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Marisa Berenson

February 15th is the 68th birthday of a major Valentino muse. Vittoria Marisa Schiaparelli Berenson was destined to be otherworldly: Her maternal grandparents were Wilhelm de Wendt de Kerlor, a theosophist and psychic medium, and Elsa Schiaparelli, the Dadaist fashion designer. And indeed, Marisa Berenson, as she is commonly known-- has always seemed channel supernatural forces through her lithe, aristocratic beauty. In the mid-1960s, she emerged as one of the era’s great faces, modeling for legendary photographers such as Richard Avedon, Irving Penn, David Bailey and Helmut Newton and appearing in innumerable magazines. She was a particular favorite at the American edition of Vogue, and is featured in one of the magazine’s classic editorials. Together with Benedetta Barzini, she was shot by Henry Clarke at Cy Twombly’s Roman residence, wearing all-Valentino looks from the Haute Couture Spring/Summer 1968 collection.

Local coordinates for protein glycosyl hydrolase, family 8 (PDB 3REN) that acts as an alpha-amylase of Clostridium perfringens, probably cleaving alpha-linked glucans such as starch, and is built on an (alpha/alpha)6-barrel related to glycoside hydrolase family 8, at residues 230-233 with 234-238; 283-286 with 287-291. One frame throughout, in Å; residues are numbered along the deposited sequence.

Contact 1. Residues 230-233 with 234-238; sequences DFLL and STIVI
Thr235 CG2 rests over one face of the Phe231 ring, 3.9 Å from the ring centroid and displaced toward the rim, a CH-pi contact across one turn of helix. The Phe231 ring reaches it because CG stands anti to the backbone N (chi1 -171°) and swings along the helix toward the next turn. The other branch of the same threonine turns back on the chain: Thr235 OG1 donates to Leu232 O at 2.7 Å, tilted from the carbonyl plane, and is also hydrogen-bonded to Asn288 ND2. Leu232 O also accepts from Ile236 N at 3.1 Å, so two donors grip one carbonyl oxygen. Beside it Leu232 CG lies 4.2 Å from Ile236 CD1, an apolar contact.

By the time of that Clarke shoot, Berenson was already a friend of Maison Valentino. A year earlier, for instance, she’d been photographed relaxing in Capri with Mr. Valentino and Mr. Giammetti. And the friendship continued: Berenson wore Valentino Couture when she wed James Randall in 1976, she wore pieces from the ready-to-wear Fall/Winter 1990/1991 collection when she came out celebrate the opening of the Valentino flagship store in Beverly Hills in 1990, and she grabbed a dress from the Haute Couture Fall/Winter 1997/1998 archive as she toasted Valentino’s 40th anniversary in Los Angeles in 2000. In the intervening years, she became the “girl of seventies,” as Yves Saint Laurent dubbed her, and appeared in iconic films such as Visconti’s Death in Venice, Bob Fosse’s Cabaret, and Stanley Kubrick’s Barry Lyndon. In 2011, Berenson published A Life in Pictures, a visual autobiography, and in an interview with Tom Ford for Interview magazine that year, she remarked on her deep respect and affection for Valentino and his designs. She told Ford, he was the most “extraordinary” designer, “whose clothes I love to wear.” She still wears them well.


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